He also organised two other mates to take the exams with him, so that he can share the notes and split the cost of paying the mate who will be going through the notes and putting them into real work situations for them. He would then do the two 3-hour exams till he passed. When he does eventually pass, he will become “the duck’s nuts and get a job anywhere”.
Really smart ways to learn, why not get more people to do stuff like this?
Lesson 4 – Face your fears and structure your learning to suit you in real life situations to gain options and flexibility in work. I am surrounded by the need to learn about innovation in TA. Staying up with the latest trends in TA and how I can contextualise and prioritise these are a struggle and joy. Bob reminded me of the importance of continuous learning and improvement.
Life outside of work is great and Bob has a wife who is a very successful real estate agent. She owns 3 businesses and has a rent role of over 500 properties he told be proudly. He kept saying she is loads smarter than him. He has two young girls and when he is home, he plays with the kids, rides his Harley Davidson and eats great Tassy steak from the local butcher.
He jokingly said he loves the bike more than his wife and he also mentioned he is going on a 10-day Harley ride in the US soon. His wife will be riding on the back, begrudgingly. The Yanks will love this guy, his wife must do too.
Lesson 5 – This was a big one for me, balance work and home life to find contentment and treasure life. I do have a motto in all things TA – Gain a desired outcome and reward yourself. The successful TA Managers that I have met all have balanced work and home lives that keep them refreshed and vital.
Lastly, I take a lot of vitamins each day. There would be at least 10 pills. The pursuit of health and youth is a long vain journey :).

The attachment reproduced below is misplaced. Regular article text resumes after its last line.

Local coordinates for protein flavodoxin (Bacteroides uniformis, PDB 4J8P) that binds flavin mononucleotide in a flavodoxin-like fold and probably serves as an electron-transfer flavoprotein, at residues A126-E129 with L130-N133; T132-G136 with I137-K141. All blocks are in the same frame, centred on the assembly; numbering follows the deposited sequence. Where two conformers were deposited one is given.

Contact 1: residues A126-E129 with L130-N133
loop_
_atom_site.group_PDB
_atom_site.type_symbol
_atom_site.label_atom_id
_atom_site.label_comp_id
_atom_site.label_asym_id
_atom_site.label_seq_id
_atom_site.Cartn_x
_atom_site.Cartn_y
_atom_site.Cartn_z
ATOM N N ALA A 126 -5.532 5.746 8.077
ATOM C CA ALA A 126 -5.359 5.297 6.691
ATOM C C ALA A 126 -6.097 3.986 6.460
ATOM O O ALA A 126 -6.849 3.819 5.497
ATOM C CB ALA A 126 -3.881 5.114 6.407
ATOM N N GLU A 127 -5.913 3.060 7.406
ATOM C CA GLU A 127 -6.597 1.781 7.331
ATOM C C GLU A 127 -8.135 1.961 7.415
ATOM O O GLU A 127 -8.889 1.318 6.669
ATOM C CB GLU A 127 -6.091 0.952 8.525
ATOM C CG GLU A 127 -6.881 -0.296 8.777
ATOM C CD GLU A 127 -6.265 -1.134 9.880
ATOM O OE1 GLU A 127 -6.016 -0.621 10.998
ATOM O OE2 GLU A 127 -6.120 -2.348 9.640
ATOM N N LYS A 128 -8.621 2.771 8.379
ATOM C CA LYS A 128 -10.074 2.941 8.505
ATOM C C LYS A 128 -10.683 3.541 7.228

Bob sees the pills and asks, “Brother, what are you f**king doing?” I was slightly embarrassed and was expecting this response but was also curious to see his reaction.
I explained the purpose of each pill and he smiled shook his head and asked if I could just “get one f**king pill that would do all of that?” Smart! Bob just invented multi-vitamins.
Lesson 6 – Be brave and be yourself no matter what. I do my very best recruitment work when I can be myself and I am not trying to be someone others want me to be. I know this sounds strange, but I am the most creative and effective when I am myself and I can just trust and let things flow.
So, I finally left Bob. We shook hands when my flight was called but we did not exchange contact details. I can’t imagine if he would never want to exchange emails, speak on the phone, drink wine and eat vegetarian food.
The meeting reminded me of a poem “Clancy of the Overflow” by Banjo Patterson. Clancy leads a free life out of the city and is totally content. The last line of the poem reads:
“And I somehow rather fancy that I’d like to change with Clancy,
Like to take a turn at droving where the seasons come and go,
While he faced the round eternal of the cash-book and the journal —
But I doubt he’d suit the office, Clancy, of ‘The Overflow’.”
I have learned much, and could learn more, from Bob.
Cover image: Shutterstock